What are the SDGs and why are they important for business?

SDGs, sustainable development goals, COP21, sustainability, sustainable business


What are the SDGs?

In January 2016, the Sustainable Development Goals, better known as SDGs, came into force.

They are a global call to adopt measures that can end the great challenges facing the planet. The SDGs aim to end poverty and inequality, protect the environment, and ensure that all people enjoy peace and prosperity. These are the challenges that will mark the global agenda in the near future.

The SDGs are represented by 17 Goals encompassing 169 targets with an achievement date of 2030.

The achievement of the Sustainable Development Goals would create a world that is fully sustainable, socially just, environmentally safe, economically prosperous, inclusive and predictable.


Why are SDGs important for business?

The SDGs recognise the role of the private sector as a driver of productivity, inclusive economic growth and job creation. Offering a convincing growth strategy for individual companies, business in general and for the economy around the world.

The achievement of these goals will create a strong cause for the private sector to align its activities through:

  • Stable, regulated and competitive markets
  • Transparent financial systems and well-governed institutions without corruption
  • Accessible raw materials and energy
  • Giving consumers more purchasing power
  • Better educated workforce

In addition, the SDGs are not only a viable model for long-term growth that encourages the value chain, at the same time, they represent future opportunities for business.

The report "Better Business, Better World", published by The Business Commission, shows how the achievement of the SDG’s would generate new market opportunities. The following conclusions were obtained from this report:

1.    The achievement of the Sustainable Development Goals can generate at least $ 12 trillion in market opportunities in the key economic examined sectors:

  • Food & Agriculture (2.3 trillion)
  • Cities (3.7 trillion)
  • Energy & Materials (4.3 trillion)
  • Health & Well-Being (1.8 trillion)

2.    380 million jobs can be generated by business opportunities linked to the SDG’s.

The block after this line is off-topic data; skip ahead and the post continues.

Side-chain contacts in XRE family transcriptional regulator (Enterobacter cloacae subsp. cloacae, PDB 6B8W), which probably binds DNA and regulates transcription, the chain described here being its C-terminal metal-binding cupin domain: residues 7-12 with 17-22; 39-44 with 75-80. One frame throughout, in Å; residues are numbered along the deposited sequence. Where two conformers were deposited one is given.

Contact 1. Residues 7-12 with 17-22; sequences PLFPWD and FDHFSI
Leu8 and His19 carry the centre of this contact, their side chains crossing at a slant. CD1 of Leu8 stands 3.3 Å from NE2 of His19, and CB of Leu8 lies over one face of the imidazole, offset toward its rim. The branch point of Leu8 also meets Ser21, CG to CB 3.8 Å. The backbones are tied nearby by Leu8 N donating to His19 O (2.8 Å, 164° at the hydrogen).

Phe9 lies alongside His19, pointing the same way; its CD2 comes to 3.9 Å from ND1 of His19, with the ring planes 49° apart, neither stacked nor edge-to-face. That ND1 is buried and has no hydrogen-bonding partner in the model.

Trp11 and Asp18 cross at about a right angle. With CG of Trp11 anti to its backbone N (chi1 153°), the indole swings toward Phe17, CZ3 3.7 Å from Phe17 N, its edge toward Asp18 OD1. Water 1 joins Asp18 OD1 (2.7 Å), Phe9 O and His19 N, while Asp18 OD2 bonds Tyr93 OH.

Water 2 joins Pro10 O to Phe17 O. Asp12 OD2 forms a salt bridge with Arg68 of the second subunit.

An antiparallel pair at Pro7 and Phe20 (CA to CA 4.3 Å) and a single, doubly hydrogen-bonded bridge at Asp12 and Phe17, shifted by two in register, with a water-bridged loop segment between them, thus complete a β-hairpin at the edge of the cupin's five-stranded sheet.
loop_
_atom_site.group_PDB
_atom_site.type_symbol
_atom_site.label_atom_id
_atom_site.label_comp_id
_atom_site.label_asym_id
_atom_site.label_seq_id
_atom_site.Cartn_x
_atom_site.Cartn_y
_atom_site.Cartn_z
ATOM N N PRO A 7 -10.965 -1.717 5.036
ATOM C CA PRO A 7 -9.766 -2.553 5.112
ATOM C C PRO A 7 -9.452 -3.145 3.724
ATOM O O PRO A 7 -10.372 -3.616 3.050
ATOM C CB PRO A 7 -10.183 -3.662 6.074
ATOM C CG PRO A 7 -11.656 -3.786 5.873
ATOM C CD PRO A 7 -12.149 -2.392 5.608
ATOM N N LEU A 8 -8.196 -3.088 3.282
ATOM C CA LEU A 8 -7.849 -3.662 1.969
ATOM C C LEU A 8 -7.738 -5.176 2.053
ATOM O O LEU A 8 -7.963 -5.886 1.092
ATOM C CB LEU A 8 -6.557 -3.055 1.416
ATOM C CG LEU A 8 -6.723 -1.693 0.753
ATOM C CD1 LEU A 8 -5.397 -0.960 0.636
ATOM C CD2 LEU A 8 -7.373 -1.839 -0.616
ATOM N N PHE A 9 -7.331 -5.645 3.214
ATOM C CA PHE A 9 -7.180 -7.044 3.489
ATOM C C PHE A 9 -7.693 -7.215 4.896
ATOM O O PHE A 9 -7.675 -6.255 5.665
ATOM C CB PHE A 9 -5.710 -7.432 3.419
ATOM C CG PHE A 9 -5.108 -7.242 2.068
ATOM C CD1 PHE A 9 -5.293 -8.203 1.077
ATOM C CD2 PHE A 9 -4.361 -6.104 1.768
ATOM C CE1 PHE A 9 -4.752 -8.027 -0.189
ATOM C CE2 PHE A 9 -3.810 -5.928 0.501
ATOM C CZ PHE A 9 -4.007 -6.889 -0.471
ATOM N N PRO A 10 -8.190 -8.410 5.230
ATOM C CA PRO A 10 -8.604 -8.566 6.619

3.    More than a half of the business opportunities linked to the SDG’s are in developing countries.

4.    Just by reaching SDG 5 (gender equality), 28 billion dollars would be added to global GDP in 2025.

5.    82% of the CEO’s considers that there should be a framework for comparing sustainability reports among companies.

6.    60 business opportunities linked to the achievement of the SDGs have been identified in 4 key sectors, which represents 60% of the world economy and will allow the estimated growth of 12 trillion dollars.

The following details the different business opportunities linked to the achievement of the SDGs in the four key sectors mentioned above: Food & Agriculture, Cities, Energy & Materials and Health & Well-Being.

After identifying these market opportunities, The Business Commission makes a series of recommendations for business leaders:

  • Incorporate the SDGs into the business strategy.
  • Generate support to consider the SDGs the correct growth strategy in their companies and in the business community in general.
  • Promote a financial system oriented towards long-term sustainable investment.
  • Recover the trust of society working together with governments, consumers, collaborators and society in general to achieve the different SDGs.
  • Promote the transformation to sustainable markets together with counterparts in the sector.
  • Work with political actors to consider the real cost of natural and human resources.


The SDGs represent an important framework for the private sector to understand, internalise and contribute to solving the greatest challenges that affect humanity and the future of the planet. A range of opportunities for companies is inaugurated.  

For this purpose, the Sustainable Goals must be integrated into the corporate strategy. The SDG’s should not be a new way of ordering the objectives and initiatives that the company had previously defined, but should serve to reflect on the corporate mission and the business model. This in turn may lead to defining new lines of business action with which to contribute to the prosperity of the entity and the planet.

The business argument in favour of sustainable development is already solid: it generates new opportunities and large increases in efficiency, promotes innovation and improves reputation. With a reputation for sustainability, companies attract and retain employees, consumers, customers and investors of other companies, and guarantee their ability to operate.


Empar Barreira



Better Business, Better World. Published by The Business Commission, 2017

El sector privado ante los ODS. Guía práctica para la acción. Published by Red Española del Pacto Mundial de Naciones Unidas, 2017.

SDG Compass. The guide for business action on the SDGs. Published by Global Compact, GRI and WBCSD.

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